United Arab Emirates to teach about Holocaust in schools
Breaking from regional culture of Holocaust denial, Dubai’s first Holocaust memorial exhibition opened last year
The United Arab Emirates is taking major steps to distance itself from Holocaust denial, which is still widely prevalent in the Middle East, even drawing in Jerusalem’s Yad Vashem Holocaust museum as a curriculum-development partner.
Until now, like other Arab countries, the UAE had no mention of the Holocaust in their school curricula and excluded Israel from any school maps. The 2020 Abraham Accords introduced a trajectory of changing attitudes in the UAE and, two years later, the Emirati Ministry of Education is producing school content which teaches children in primary and secondary schools about the Holocaust.
Both the World Holocaust Remembrance Center in Jerusalem, Yad Vashem, and the Tel Aviv- and London-based Institute for Monitoring Peace and Cultural Tolerance in School Education, IMPACT-se, have been involved in creating the new curriculum content for the Emirati education authorities.
According to IMPACT-se CEO Marcus Sheff, even prior to the updates, the UAE’s curricula were already “head and shoulders” above those of other regional countries in that they showed “no evidence of hate at all” and no anti-Semitism. Similarly, the country’s educational content recognized “Judaism’s historic place in the Arab world.”
Robert Rosette, a senior historian at the International Institute for Holocaust Research at Yad Vashem, said he hoped the UAE initiative would spread to the rest of the Arab and Muslim world.
“Holocaust denial in the Arab-Muslim world has been a historic challenge for us … but these important developments are indicative of a change that we saw beginning in Morocco, where they began addressing the Holocaust more,” Rosette said.
“Bringing the subject into the public domain not only helps people to understand the broader context of the Middle East but also helps them to identify distortions of the Holocaust,” he said.
The UAE made strides last year to break from the regional culture of Holocaust denial, opening Dubai’s first Holocaust memorial exhibition.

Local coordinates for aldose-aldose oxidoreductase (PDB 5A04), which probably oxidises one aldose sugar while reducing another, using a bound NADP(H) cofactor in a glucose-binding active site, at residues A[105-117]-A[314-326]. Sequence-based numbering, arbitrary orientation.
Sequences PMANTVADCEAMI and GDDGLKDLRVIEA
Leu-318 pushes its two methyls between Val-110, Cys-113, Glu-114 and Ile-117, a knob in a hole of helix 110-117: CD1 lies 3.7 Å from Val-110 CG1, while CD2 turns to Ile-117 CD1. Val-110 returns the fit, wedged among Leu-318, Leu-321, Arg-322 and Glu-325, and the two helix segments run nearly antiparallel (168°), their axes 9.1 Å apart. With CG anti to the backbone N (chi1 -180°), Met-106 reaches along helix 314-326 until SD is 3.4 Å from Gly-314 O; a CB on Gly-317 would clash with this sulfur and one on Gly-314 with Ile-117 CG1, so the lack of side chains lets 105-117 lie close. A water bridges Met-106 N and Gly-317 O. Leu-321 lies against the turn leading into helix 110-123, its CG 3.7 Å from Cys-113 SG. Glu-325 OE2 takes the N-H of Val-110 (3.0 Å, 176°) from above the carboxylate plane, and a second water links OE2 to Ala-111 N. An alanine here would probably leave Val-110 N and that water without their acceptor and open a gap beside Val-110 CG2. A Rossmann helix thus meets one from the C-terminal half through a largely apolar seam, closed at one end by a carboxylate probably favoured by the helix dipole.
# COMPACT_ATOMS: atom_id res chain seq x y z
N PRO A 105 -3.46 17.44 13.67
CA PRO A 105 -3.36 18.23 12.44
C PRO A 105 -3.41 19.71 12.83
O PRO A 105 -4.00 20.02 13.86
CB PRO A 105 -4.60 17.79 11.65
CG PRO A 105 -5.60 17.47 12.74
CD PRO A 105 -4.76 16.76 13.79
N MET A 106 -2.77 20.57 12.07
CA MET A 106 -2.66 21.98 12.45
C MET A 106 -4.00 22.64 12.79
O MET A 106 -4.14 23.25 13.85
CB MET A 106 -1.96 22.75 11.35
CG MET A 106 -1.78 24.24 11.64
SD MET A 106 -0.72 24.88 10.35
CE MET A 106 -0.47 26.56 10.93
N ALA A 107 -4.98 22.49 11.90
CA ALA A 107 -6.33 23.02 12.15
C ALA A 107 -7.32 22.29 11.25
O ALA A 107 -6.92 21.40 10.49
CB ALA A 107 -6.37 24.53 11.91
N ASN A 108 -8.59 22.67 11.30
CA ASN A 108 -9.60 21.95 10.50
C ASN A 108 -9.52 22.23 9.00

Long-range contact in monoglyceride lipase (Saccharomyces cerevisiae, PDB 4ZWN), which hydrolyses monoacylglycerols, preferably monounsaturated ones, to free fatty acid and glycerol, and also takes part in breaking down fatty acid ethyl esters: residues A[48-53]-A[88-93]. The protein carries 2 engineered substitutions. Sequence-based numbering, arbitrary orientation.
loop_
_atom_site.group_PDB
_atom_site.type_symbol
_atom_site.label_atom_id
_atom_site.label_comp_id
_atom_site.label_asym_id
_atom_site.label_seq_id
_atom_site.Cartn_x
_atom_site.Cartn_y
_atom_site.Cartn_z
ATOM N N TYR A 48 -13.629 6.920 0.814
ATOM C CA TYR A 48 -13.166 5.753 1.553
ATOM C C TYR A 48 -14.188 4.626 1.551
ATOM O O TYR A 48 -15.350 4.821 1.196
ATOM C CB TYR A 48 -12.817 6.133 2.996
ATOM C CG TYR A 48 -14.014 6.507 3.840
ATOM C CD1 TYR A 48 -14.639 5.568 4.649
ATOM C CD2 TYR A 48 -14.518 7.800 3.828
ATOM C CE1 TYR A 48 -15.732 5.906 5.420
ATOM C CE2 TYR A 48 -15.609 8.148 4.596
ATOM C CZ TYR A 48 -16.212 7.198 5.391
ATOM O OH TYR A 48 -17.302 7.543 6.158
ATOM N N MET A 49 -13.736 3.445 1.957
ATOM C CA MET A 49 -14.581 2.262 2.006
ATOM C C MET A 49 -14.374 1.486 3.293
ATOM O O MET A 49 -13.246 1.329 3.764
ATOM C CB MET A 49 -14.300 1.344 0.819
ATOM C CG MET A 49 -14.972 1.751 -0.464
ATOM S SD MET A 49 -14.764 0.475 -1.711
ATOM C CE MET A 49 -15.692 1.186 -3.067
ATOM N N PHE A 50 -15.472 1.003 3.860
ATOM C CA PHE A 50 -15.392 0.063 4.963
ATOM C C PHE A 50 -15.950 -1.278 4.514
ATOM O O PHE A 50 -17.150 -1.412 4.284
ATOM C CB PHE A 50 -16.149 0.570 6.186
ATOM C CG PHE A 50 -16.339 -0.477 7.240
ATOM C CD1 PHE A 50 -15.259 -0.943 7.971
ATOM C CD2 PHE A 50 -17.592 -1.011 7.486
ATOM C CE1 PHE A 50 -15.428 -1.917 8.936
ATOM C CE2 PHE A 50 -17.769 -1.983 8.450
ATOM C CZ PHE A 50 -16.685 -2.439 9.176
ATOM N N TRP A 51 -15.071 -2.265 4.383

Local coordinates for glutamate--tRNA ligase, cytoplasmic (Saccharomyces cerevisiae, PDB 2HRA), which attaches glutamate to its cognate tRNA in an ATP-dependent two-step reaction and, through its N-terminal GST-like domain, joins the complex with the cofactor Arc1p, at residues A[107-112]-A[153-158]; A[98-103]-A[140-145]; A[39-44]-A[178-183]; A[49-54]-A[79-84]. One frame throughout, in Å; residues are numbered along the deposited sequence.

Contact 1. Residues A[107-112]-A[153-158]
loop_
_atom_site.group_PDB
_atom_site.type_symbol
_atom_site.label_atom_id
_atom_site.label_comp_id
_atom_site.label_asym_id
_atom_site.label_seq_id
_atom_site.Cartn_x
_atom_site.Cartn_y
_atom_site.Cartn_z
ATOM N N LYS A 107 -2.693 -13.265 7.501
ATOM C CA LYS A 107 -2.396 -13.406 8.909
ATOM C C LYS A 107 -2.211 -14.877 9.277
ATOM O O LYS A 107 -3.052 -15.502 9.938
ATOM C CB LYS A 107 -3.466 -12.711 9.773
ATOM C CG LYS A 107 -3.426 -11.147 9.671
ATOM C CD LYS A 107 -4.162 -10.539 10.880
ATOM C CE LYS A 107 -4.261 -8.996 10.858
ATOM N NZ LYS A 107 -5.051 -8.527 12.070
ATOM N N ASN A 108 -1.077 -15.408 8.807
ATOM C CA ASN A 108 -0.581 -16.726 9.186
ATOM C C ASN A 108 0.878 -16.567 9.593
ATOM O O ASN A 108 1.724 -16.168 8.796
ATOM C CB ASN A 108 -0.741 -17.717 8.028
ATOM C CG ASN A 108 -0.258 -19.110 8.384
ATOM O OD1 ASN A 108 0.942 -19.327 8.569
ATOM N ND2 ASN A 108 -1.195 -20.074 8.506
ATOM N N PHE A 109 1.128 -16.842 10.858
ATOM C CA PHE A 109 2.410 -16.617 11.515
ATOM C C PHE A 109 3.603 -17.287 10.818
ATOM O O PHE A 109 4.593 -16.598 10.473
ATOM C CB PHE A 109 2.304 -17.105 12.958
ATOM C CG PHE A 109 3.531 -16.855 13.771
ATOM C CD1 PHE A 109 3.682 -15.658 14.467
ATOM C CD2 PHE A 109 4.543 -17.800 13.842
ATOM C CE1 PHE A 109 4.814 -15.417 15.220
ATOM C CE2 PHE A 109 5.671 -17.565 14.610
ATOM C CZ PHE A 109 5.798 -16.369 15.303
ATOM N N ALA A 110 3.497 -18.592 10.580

Since then, seven Holocaust survivors have traveled to the country to speak about their personal experience of the Nazi atrocities.
This month, the UAE hosted 91-year-old Holocaust survivor Eve Kugler, who lives in the United Kingdom, to speak on the anniversary of Kristallnacht, “The Night of the Broken Glass.” On Nov. 9, 1938, Nazis in Germany torched synagogues, vandalized Jewish homes, schools and businesses, and murdered close to 100 Jews.
Ali Al Nuaimi, a UAE educational leader and one of the country’s Abraham Accords brokers, noted that it is essential to acknowledge the truth and the history of the Holocaust in the Arab world.
“Memorializing the victims of the Holocaust is crucial. In the Arab world, the older generation operated in an environment where speaking about the Holocaust was tantamount to betraying Arabs and Palestinians,” Al Nuaimi said. “Public figures failed to speak the truth because a political agenda hijacked their narrative, yet a tragedy on the scale of the Holocaust targets not only Jews, but humanity as a whole. Therefore, public figures and scholars should be encouraged to discuss the Holocaust and protect common human values while leaving political differences aside.”
Ahmed Obaid Al Mansoori, a former member of the Federal National Council of the UAE, is the founder of the first Holocaust Memorial Gallery in the region, in addition to being the founder of the Crossroads of Civilization Museum for which he has been collecting historical Judaica since the museum opened in 2013.
In April, Al Mansoori participated in the first Emirati delegation to the International March of the Living to Auschwitz-Birkenau in Poland, where he helped light the Torch of Remembrance while pledging “Never Means Never” in Hebrew, English and Arabic.
“In the region, there is big denial [of the Holocaust] and the Holocaust is seen as something that has been politicized,” Mansoori said. “I believed the Holocaust would never happen again, but when I saw the recent rise in anti-Semitism, I knew I was wrong.”
“Even in the most civilized countries, humans are humans, and this horrific event in human history can be repeated,” he said. “The Holocaust was the biggest crime against humanity and this message is for all of humanity.”